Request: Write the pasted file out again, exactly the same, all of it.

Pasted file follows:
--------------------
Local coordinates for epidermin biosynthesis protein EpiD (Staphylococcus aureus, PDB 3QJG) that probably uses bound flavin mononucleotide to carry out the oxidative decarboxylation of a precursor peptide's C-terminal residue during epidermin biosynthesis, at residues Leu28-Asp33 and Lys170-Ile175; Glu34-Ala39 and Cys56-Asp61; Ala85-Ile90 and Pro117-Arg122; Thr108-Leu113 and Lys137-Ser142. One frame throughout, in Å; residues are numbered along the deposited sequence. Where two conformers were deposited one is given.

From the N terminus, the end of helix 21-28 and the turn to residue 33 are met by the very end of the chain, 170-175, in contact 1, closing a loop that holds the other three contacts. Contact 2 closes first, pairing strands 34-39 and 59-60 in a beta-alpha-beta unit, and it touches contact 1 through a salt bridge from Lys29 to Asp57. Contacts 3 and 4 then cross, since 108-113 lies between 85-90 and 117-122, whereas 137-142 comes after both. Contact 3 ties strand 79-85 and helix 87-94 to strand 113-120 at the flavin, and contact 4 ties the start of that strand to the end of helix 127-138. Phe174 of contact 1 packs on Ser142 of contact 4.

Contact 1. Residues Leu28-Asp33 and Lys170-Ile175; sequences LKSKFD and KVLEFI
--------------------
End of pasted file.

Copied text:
Local coordinates for epidermin biosynthesis protein EpiD (Staphylococcus aureus, PDB 3QJG) that probably uses bound flavin mononucleotide to carry out the oxidative decarboxylation of a precursor peptide's C-terminal residue during epidermin biosynthesis, at residues Leu28-Asp33 and Lys170-Ile175; Glu34-Ala39 and Cys56-Asp61; Ala85-Ile90 and Pro117-Arg122; Thr108-Leu113 and Lys137-Ser142. One frame throughout, in Å; residues are numbered along the deposited sequence. Where two conformers were deposited one is given.

From the N terminus, the end of helix 21-28 and the turn to residue 33 are met by the very end of the chain, 170-175, in contact 1, closing a loop that holds the other three contacts. Contact 2 closes first, pairing strands 34-39 and 59-60 in a beta-alpha-beta unit, and it touches contact 1 through a salt bridge from Lys29 to Asp57. Contacts 3 and 4 then cross, since 108-113 lies between 85-90 and 117-122, whereas 137-142 comes after both. Contact 3 ties strand 79-85 and helix 87-94 to strand 113-120 at the flavin, and contact 4 ties the start of that strand to the end of helix 127-138. Phe174 of contact 1 packs on Ser142 of contact 4.

Contact 1. Residues Leu28-Asp33 and Lys170-Ile175; sequences LKSKFD and KVLEFI